Tuesday, March 1, 2022

The probability of success condition for a just war

Traditional just war theory holds that a necessary condition for a just war is not just the proportionality condition that the expected benefits exceed the expected harms, but that success is likely.

In typical cases, where the success condition fails, the proportionality condition fails as well. However, there are some hightly hypothetical cases where the success condition fails but the proportionality condition is satisfied. And in those cases I think war is justified. Thus, we should drop the success condition, and simply insist on proportionality, while being clear that proportionality includes a probabilistic assessment.

Case one. Kneebonia has exactly one missile and no weapons other than that missile. They declare war and shoot that missile at a gorgeous cathedral in the Elbonian capital that took centuries to build. They offer the Elbonia the following terms of surrender: Elbonia will become a province of Kneebonia and all books in the Elbonian language will be burned and permanently banned. Elbonia has one soldier. They parachute her onto the roof of the Kneebonian missile control building, and task her with penetrating to the computer room in order to redirect the missile into the sea. However, they know that the chance of success in this mission is 1%, because she is likely to be captured. At the same time, because the Kneebonian soldiers have no weapon other than the missile, one can be pretty confident that even if the mission fails, the Elbonian soldier will survive.

The Elbonians reciprocate the declaration of war and send their one soldier in. Proportionality may well be met: the danger of one soldier being non-lethally captured is proportionate to a 1% chance of saving a precious cultural artifact that took centuries to build. But the chance of success in this war is 1%. But if there is no success, there will be likely very little harm (one soldier captured alive).

Granted, this is a defensive case. But there are offensive cases that can be imagined as well.

Case two. A regional branch of the Elbonian army is perpetrating genocide on local Kneebonian minorities. Kneebonia has only one missile, and it can shoot it at the headquarters of that branch. Intelligence data shows that if the missile strike is successful, Elbonia will surrender and agree to end the genocide. However, the missile is wonky. There is a 99% chance that instead of hitting the headquarters, it will veer off-course and explode unseen in Elbonian coastal waters, and there is a 1% chance of success. Intelligence data shows that in case of a miss Elbonia can simply withdraw its declaration of war and the war will end, with the Kneebonians slightly puzzled as to why no hostile action apparently occurred.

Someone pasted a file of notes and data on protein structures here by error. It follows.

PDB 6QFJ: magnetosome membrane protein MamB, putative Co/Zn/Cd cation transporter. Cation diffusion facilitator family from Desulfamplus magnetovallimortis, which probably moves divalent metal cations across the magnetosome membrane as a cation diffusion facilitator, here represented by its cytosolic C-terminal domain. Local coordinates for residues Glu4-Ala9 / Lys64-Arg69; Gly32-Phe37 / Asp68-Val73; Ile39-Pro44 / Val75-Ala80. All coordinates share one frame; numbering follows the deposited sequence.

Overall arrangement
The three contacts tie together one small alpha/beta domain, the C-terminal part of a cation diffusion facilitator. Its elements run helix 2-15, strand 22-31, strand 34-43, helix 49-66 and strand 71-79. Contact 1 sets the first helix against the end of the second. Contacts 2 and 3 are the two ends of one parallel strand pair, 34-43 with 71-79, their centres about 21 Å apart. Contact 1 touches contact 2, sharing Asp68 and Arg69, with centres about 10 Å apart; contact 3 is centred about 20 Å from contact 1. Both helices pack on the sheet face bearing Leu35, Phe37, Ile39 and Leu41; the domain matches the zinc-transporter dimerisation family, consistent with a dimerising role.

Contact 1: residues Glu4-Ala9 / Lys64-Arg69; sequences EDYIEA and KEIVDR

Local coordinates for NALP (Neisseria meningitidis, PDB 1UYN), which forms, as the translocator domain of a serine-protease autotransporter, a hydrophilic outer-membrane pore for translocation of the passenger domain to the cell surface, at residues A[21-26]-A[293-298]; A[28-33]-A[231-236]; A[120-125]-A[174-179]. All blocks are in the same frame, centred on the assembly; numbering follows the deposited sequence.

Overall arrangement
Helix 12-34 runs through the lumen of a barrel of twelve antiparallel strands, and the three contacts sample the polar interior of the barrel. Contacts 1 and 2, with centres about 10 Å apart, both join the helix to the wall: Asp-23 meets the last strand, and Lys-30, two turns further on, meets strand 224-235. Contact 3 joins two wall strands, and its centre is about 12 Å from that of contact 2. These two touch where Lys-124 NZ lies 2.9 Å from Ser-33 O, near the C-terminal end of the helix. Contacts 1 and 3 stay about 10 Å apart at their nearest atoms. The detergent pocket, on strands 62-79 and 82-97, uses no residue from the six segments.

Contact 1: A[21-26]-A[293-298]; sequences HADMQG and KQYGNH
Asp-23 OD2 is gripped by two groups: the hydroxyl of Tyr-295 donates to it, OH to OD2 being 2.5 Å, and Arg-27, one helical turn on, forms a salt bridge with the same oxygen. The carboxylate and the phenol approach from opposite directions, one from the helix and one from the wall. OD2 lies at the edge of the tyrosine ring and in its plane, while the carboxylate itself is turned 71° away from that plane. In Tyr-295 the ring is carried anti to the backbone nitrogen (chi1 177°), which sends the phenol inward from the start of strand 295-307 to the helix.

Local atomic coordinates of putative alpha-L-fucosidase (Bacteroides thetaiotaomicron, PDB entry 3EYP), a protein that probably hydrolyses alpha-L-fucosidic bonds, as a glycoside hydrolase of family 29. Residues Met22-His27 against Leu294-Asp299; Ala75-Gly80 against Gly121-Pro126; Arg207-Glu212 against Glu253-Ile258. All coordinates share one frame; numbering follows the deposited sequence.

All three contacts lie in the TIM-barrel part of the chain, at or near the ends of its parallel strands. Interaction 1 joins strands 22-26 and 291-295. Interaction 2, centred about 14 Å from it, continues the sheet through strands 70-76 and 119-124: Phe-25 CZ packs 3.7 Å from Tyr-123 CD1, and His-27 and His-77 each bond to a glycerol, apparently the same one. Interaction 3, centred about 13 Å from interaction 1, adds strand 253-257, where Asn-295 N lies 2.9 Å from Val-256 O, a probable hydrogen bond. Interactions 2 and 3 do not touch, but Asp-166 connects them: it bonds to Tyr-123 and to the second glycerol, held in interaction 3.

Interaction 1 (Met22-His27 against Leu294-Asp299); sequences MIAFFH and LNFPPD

Again, the probability of success is 1%. Yet it seems that war is justified. Again, if there is no success, there will be no harm.

All that said, the probability of success condition is a useful heuristic. For in typical wars, where there is insufficient probability of success, the expected harms will outweigh the expected benefits.


Brandon said...

I think this argument is essentially right.

An independent, and perhaps more controversial, reason to think that 'probability of success' should not be a universal consideration for just war, even if it may be a common one. I think it can be argued that the earlier forms of traditional just war theory were structured not as a list of criteria but as a general means-end analysis -- for warring (since it was originally thought of as an action rather than a state of war) to be just, its end and means have to be just. Lawful authority and just cause are considerations you need to assess ends (warring occurring under the ends to which lawful authority is ordered, for instance); proportionality, or appropriateness to ends, is what you are primarily assessing when assessing means, and all the other criteria are just things that are relevant to proportionality. But at some point, it seems to be that people discussing the criteria lost recognition of the fact that you are not just following an arbitrary list but doing a means-end analysis. In the original, you have analogues of just war criteria for every kind of organized activity that can be just, because in all such cases you have to assess ends and means. It would be really odd, though, to argue that 'probability of success' is a criterion for justice for every such kind of activity (although perhaps 'possibility of success', which I think is what we find in the Salamancans, would be).

Tomasz M. said...

I would tend to think that it comes down to whether one can really compare all the expected harms and benefits. In simple cases, whenever one can easily compare her available options in a decision-theoretic model, the success condition might be dispensed with because the probability of success is already involved in calculations.
However, in a more realistic setting, when ignorance with respect to the expected consequences of the war is involved, it might be crucial to rely on the success condition.

For example, suppose that in case one, the intelligence data warns that even though it is very unlikely that Kneebonians will intensify their hostile persecution after capturing the Elbonian soldier, it is unknown how they will really react. In short, if there is no success, most probably there will be very little harm. But it is not certain, and in the worst case scenario the harm might be very significant.
In this case, it would seem to me that the proportionality condition is still met (because the expected benefits outweigh the expected known harms). Yet, I am not sure that in such poor success conditions with the ignorance of the consequences of the failure, it would be prudent to reciprocate the declaration of war.